Penned by Wayne Paquette, September 2017
The following article updates the information I originally penned regarding Prunus maritima var. gravesii. The authors are Matthew R. Klooster (Centre College), Bryan A. Connolly (ECSU), Emily M. Benedict (OSU and others), Lisa C. Grubisha (UW) and Gregory Anderson (UConn). It was Professor Anderson who allowed me to take cuttings from the specimen he has grown for many years at his home.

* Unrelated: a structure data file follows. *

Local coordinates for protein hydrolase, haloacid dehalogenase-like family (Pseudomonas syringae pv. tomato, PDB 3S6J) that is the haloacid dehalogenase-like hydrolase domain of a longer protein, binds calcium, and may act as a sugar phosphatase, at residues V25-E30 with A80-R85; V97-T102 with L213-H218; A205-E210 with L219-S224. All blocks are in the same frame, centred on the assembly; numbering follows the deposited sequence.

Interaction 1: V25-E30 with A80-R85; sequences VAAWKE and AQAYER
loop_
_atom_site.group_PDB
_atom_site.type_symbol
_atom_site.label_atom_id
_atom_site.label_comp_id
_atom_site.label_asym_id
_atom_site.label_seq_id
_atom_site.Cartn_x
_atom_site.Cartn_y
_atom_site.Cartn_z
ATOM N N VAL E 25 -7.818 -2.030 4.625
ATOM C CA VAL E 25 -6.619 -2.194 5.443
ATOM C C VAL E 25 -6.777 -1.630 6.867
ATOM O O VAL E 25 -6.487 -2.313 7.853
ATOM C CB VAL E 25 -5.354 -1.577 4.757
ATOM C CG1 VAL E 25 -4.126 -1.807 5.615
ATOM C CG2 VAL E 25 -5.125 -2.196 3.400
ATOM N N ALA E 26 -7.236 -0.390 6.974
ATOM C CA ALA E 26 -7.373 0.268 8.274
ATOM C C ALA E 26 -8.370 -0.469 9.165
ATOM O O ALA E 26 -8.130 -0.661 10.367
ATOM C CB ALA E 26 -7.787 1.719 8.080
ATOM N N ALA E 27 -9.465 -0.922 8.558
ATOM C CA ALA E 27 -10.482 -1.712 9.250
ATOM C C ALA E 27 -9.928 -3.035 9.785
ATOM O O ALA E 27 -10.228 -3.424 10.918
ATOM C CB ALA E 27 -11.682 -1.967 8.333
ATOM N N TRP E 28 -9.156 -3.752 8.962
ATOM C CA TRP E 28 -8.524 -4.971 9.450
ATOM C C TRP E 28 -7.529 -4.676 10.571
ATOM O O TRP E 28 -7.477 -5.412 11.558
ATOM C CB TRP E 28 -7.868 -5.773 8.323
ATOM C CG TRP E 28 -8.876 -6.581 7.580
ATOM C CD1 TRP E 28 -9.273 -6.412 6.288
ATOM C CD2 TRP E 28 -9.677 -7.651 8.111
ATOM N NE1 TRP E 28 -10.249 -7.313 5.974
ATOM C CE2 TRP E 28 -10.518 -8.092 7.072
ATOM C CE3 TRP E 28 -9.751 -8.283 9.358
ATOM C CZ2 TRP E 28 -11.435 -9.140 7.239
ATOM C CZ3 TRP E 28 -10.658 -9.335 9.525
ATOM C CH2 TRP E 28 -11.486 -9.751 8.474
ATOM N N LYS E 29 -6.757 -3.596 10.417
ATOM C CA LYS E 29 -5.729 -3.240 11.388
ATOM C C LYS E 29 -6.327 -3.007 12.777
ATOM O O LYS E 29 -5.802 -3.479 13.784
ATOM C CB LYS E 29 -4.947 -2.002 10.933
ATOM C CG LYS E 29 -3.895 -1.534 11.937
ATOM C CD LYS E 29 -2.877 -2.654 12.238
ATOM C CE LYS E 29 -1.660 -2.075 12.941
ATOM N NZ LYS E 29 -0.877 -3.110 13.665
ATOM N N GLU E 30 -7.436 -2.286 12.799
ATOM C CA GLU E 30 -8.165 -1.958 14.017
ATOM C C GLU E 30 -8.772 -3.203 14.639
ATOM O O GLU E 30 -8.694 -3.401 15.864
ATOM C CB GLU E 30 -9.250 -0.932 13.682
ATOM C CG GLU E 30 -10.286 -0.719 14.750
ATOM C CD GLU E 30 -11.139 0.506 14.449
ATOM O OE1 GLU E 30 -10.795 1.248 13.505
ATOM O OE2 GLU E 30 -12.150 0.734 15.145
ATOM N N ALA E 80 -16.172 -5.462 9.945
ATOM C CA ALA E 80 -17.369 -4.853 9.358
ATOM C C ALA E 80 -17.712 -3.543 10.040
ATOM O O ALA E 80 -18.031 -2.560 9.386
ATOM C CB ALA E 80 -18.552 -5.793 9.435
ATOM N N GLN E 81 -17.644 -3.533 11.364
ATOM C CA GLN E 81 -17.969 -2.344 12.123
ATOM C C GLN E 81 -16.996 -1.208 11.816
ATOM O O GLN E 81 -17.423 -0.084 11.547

"Graves' Beach Plum (Prunus maritima var. gravesii) has been notable for its unique morphological form since a single individual was first discovered on Esker Point in Groton, Connecticut and formally described in 1897. This original clone is now extinct in the wild and is presently kept in cultivation on the University of Connecticut campus, with no additional wild plants discovered in 120 years. It was distinguished morphologically based primarily on its distinctive orbicular leaves, which differ from the ovate leaves found in P. maritima var. maritima. Prior studies have shown few morphological differences between P. maritima var. gravesii and P. maritima var. maritima and full reproductive compatibility has been experimentally observed between the two taxa. However, the few unique characteristics of P. maritima var. gravesii merit further investigation to determine if it has unique molecular differences relative to var. maritima that might lead to the prioritization of conservation and possible reintroduction efforts. Twelve polymorphic microsatellite markers were used to evaluate the genetic composition of 40 P. maritima var. maritima plants from three regional populations (Milford, Connecticut, Waterford, Connecticut, and Weekapaug, Rhode Island) and one additional individual from the type locality of P. maritima var. gravesii. High levels of allelic diversity and heterozygosity were observed among the forty-one samples. Additionally, low levels of genetic differentiation were observed among populations sampled, suggesting regular gene flow occurs among populations. Of the 12 loci studied, P. maritima var. gravesii possessed only one private allele existing in the heterozygotic condition, sharing all other alleles across loci with the P. maritima var. maritima samples. Further evaluations of genetic structure, including principal coordinates analysis and population assignment analysis, revealed the genotypic identity of P. maritima var. gravesii placed it within populations of P. maritima var. maritima and not as a discrete taxon. Therefore, we propose that the current variety classification be changed, and P. maritima var. gravesii should now be considered a naturally occurring but exceptionally rare morphological variant of the widespread P. maritima var. maritima, as P. maritima forma gravesii."